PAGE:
Ten hectares of vineyards, near the rural church of San Michele, a group of friends-producers with a penchant for quality founded the Consortium in 2012. Sinfonia, a white with great olfactory complexity boasts notes of loquat, almond and citrus in evidence. Excellent palate, fresh and savoury, with a clean and deep finish. Perfect with vegetable or seafood pasta courses.
Cantina del Vermentino – Vermentino di Gallura Aghiloja Oro ’16
The cooperative cellar unites donors hailing form Monti and its surroundings. The vermentino Aghiloja Oro is of excellent quality, with fruity and herbaceous bouquet; on the palate it is sapid and enveloping. Perfect with medium-aged cheeses or with fish entrees.
Cantina Tani Vini -Serranu ’14
The winery was founded in 2008 and includes an Agriturismo farmhouse called Vermentino. Of particular note is the Serranu label, an excellent red wine obtained from traditional grapes: the 2014 vintage offers perfumes of scrub and red fruits; the palate is thick, with silky tannins and a fresh and fragrant taste. Excellent with stewed red meats.
A Word from the Chef
“A veritable treasure chest o ingredients.”
Gallura is a unique area where I worked for many years and that gave me the opportunity to grow, learning many different recipes from the rest o Sardinia; plus learning about many ingredients and exclusive local crops. Gallura cuisine is rich in aromatic herbs and incredible contrasts between sweet and savoury. Among the dishes that I remember most are Li Ciusoni (artisan gnochetti) Li Brullioni or Bruglioni (ravioli filled with ricotta or cheese) and the very special Mazza Frissa, fresh heavy cream whipped with semolina and used with fresh fava beans to shape gnocchi, or eaten on its own with only a little honey or sugar.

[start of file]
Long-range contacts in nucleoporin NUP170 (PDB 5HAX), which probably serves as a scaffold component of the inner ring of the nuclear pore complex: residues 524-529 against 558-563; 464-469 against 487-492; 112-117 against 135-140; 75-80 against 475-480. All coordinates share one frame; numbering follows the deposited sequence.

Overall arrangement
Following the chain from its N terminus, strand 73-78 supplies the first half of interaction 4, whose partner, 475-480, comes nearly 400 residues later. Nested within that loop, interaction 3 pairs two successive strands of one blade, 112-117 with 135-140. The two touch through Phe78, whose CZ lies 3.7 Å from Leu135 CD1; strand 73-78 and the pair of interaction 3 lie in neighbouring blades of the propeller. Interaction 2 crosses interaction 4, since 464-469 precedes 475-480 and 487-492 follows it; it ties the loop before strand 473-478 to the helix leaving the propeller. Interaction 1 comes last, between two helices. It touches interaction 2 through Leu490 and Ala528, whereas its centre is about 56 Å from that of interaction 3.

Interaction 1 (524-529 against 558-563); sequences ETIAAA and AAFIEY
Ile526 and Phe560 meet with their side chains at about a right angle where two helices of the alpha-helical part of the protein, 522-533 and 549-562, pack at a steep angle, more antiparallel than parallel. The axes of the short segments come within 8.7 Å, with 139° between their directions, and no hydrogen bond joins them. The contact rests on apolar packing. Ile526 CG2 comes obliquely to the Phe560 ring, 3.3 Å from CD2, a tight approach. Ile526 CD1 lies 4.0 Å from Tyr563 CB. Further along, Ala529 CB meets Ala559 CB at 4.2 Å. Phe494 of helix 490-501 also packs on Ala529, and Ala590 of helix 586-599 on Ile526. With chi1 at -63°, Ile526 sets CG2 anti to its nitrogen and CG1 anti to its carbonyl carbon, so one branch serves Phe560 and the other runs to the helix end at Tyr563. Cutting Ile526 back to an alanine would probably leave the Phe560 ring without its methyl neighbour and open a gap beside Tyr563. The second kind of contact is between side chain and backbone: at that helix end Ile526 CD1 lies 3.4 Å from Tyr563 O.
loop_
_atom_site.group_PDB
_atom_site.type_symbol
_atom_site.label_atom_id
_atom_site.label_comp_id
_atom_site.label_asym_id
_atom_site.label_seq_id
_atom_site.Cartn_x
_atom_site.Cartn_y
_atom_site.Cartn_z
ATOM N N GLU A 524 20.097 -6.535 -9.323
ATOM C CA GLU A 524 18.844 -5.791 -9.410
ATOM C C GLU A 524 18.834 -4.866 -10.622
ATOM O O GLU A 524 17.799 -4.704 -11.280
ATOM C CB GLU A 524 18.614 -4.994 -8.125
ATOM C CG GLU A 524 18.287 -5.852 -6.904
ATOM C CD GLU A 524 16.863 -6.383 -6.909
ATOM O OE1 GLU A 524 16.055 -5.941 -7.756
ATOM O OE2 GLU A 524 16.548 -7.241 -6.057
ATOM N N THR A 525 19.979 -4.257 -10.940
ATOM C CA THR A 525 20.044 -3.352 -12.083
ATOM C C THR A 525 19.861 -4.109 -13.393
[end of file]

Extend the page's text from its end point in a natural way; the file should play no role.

Then there is the traditional dish par excellence, the Zuppa Gallurese: a soup made with simple and local ingredients normally present in every household, such as stale bread, bone broth, pecorino cheese and wild herbs. A real treat! And let’s not forget the wines: think Vermentino or Moscato whites ( also produced in a sparkling wine version) and the red native grapes, offer fresh and enjoyable red wines. Manuele Senis( Sa Scolla a Baradili
Article by John Mariani first appeared on Forbes Magazine May 15th 2018 .
When I arrived in Sardinia after a Transatlantic flight to Rome and a connection to Alghero, my first stop was at the fish market for a late morning lunch. It was eleven o’clock, yet the simple stark cement structure was nearly empty, the floors washed down and still wet, the fish stalls cleaned out, leaving only a faint briny smell of the sea.
I turned to one of the locals and, feeling like I was in a Monty Python cheese shop with no cheese, asked where all the seafood had gone. The man shrugged and said, “It was all sold this morning.” The boats had pulled in under the fading stars and their catch was sold soon after daybreak.
An hour before those stalls were full of flapping fins and tails, crawling crabs and claw-waving lobsters, every one now gone. Nothing could better illustrate the kind of fresh bounty that Sardinians have access to six days a week, both in restaurants and at home.
There was a little trattoria called La Boqueria in the corner of the barren market, with signs ticking off the seafood offerings of the day. We ordered, sat down at a crude table, and I feasted on some of the finest fish and crustaceans I’ve ever had—platters of grilled mullet, fried calamari and moray eel, prawns, San Pietro, scungilli, branzino, and much more, all washed down with a Sardinian white wine called Nasco. There was not a strand of pasta anywhere on the menu.
This was my first trip to Sardinia, the large amoeba-shaped island in the dark blue Tyrrhenian Sea, a land known for its rugged, craggy perimeter and its international playground Costa Smeralda, developed in the ‘60s on the east coast by Prince Karim Aga Khan and now home to some of the most expensive real estate on the globe. Which was reason enough for me to avoid it and visit instead the city of Alghero, which is a far less trafficked but quite beautiful location on the west coast.
Alghero has always had a raucous history, having been occupied since the 14th century by Spanish troops whom the locals cut to pieces in an uprising, which in turn caused King Peter IV to expel most of natives and, as did the British with Australia, re-populated the town with Catalan convicts and prostitutes.